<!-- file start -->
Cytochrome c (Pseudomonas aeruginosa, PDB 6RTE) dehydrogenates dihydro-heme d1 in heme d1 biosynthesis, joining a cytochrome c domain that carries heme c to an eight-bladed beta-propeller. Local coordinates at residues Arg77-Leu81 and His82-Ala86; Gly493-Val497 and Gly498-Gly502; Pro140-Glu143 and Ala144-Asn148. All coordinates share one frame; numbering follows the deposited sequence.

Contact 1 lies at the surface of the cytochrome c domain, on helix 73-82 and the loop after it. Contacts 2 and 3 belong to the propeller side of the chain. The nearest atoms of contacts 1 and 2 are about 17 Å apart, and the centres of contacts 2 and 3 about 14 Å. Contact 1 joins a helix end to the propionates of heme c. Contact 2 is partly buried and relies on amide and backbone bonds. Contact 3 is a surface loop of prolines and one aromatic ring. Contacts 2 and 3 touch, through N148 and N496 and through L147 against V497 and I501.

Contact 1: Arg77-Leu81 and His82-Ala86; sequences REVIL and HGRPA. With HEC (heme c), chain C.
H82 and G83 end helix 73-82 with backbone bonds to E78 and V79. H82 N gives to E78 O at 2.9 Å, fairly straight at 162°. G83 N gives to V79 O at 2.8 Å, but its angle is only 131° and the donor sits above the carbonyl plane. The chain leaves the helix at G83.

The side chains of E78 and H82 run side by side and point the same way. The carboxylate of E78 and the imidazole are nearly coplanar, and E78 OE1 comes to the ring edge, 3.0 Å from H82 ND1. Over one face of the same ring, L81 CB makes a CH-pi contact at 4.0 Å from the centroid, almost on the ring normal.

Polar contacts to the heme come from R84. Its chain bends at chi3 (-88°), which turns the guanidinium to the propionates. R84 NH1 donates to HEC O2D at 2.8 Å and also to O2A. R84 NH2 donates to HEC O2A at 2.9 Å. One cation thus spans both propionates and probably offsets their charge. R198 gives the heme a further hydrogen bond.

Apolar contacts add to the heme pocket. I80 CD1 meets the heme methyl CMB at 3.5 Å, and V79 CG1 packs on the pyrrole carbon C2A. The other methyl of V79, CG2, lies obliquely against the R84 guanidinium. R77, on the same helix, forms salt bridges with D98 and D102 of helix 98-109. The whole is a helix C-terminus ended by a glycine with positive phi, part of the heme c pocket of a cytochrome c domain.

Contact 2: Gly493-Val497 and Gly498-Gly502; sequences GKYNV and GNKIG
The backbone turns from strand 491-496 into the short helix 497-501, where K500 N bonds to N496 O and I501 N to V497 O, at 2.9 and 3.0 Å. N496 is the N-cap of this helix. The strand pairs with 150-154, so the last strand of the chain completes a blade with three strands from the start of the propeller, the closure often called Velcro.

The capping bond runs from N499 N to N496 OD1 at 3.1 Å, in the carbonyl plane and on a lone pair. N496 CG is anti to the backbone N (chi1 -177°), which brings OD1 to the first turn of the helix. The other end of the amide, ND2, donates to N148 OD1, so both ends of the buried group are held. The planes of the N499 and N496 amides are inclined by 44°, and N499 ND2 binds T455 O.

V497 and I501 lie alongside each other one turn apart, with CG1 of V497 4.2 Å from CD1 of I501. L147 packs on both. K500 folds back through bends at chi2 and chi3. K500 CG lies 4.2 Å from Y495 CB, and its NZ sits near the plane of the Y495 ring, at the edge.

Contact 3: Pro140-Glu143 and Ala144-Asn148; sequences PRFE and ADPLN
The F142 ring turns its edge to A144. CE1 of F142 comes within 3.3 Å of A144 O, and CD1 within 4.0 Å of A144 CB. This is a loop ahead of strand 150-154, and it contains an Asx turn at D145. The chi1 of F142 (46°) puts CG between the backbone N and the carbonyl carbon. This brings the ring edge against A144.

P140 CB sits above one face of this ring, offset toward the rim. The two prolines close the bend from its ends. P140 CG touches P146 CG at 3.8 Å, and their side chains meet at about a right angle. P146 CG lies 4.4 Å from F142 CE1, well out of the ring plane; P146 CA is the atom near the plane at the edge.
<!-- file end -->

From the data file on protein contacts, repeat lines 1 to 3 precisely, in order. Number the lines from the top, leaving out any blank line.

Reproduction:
Cytochrome c (Pseudomonas aeruginosa, PDB 6RTE) dehydrogenates dihydro-heme d1 in heme d1 biosynthesis, joining a cytochrome c domain that carries heme c to an eight-bladed beta-propeller. Local coordinates at residues Arg77-Leu81 and His82-Ala86; Gly493-Val497 and Gly498-Gly502; Pro140-Glu143 and Ala144-Asn148. All coordinates share one frame; numbering follows the deposited sequence.

Contact 1 lies at the surface of the cytochrome c domain, on helix 73-82 and the loop after it. Contacts 2 and 3 belong to the propeller side of the chain. The nearest atoms of contacts 1 and 2 are about 17 Å apart, and the centres of contacts 2 and 3 about 14 Å. Contact 1 joins a helix end to the propionates of heme c. Contact 2 is partly buried and relies on amide and backbone bonds. Contact 3 is a surface loop of prolines and one aromatic ring. Contacts 2 and 3 touch, through N148 and N496 and through L147 against V497 and I501.

Contact 1: Arg77-Leu81 and His82-Ala86; sequences REVIL and HGRPA. With HEC (heme c), chain C.